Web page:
Fish and chips

A priest was on the Camino de Santiago pilgrimage. It was a stormy, wet Friday night. The priest had tried a shortcut, but had become lost, and found himself wandering through a stone-ridden pasture in the hills just off the main road.

The priest stumbled onto a small monastery, the lights glowing warmly through the sleeting rain.

He was welcomed in the best traditions of the Rule of Benedict, Chapter 53: "All guests who present themselves are to be welcomed as Christ, for he himself will say: I was a stranger and you welcomed me. And to all let due honor be shown, especially to the domestics of the faith and to pilgrims."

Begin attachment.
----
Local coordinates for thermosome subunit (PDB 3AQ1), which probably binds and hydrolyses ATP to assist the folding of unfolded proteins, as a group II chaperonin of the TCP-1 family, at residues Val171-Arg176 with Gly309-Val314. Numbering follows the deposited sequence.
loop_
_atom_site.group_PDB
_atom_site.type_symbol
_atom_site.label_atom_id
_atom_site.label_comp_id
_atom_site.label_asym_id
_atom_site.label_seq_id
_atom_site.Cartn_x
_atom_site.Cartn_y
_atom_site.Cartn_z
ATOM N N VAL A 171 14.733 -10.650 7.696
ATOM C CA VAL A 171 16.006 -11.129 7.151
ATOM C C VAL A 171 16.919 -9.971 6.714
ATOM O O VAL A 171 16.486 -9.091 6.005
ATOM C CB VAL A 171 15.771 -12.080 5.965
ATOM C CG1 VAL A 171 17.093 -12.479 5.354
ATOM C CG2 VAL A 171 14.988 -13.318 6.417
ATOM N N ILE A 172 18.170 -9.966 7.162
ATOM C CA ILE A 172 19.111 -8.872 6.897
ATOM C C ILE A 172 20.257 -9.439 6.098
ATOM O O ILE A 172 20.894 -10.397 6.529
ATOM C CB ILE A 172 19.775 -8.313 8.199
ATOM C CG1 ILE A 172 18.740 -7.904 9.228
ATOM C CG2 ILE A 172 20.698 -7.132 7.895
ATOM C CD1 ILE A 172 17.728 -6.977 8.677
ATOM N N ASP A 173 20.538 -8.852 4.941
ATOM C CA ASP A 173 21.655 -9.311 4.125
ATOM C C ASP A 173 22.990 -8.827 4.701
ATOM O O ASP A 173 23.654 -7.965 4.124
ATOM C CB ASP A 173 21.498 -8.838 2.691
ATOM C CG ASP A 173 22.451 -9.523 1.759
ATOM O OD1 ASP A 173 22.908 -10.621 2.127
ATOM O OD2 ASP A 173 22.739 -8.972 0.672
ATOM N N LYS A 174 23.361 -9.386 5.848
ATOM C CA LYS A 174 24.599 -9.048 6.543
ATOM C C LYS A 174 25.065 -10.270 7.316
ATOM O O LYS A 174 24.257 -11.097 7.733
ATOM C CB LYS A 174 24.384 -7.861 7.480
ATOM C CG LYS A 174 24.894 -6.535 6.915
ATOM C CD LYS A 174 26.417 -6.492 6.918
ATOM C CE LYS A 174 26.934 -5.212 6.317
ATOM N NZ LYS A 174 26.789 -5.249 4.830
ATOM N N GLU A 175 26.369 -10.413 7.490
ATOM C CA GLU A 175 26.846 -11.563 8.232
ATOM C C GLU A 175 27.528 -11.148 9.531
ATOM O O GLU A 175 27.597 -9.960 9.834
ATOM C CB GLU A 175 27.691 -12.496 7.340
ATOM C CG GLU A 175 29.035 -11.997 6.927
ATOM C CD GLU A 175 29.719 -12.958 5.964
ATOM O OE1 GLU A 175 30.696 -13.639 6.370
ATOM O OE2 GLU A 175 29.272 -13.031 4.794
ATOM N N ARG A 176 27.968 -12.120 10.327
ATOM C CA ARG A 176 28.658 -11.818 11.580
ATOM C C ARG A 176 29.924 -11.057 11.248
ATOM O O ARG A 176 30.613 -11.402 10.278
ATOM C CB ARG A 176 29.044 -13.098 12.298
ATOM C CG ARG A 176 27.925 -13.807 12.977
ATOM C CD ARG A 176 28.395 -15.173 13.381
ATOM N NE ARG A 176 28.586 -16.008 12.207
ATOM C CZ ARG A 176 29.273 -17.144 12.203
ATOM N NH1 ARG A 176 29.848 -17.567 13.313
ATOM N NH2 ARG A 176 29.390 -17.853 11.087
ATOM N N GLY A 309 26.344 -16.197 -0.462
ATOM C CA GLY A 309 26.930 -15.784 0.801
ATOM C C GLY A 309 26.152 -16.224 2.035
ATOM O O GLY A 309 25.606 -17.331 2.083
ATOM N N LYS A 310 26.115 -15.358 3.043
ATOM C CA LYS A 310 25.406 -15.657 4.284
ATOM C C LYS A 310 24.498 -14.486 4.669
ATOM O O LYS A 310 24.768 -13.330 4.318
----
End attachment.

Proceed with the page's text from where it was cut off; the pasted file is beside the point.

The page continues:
The priest was served a plain but delicious meal of fish and chips. In fact, these were the best fish and chips the priest had ever experienced. The batter on the fish was perfectly seasoned, and the fish was moistly juicy, tender, and flaking. The chips were also perfectly seasoned, with just that little bit of crunch on the edges. It was difficult for the priest to resist the sin of gluttony.

After dinner, the priest went into the kitchen to thank the chef. He was met by two brothers, who introduced themselves as Brother Michael and Brother Francis.

The priest said to the brothers, "I'm so pleased to meet you. I wanted to thank you for the delicious dinner; it was the best fish and chips I have ever had the pleasure of tasting. May I ask which of you cooked what?"

Brother Michael replied, in humble fashion, "Well ... I am the fish friar ... ".

And the priest turned to Brother Francis, and said, "Then you must be ...".

"Yes," responded Brother Francis, "I am the chip monk."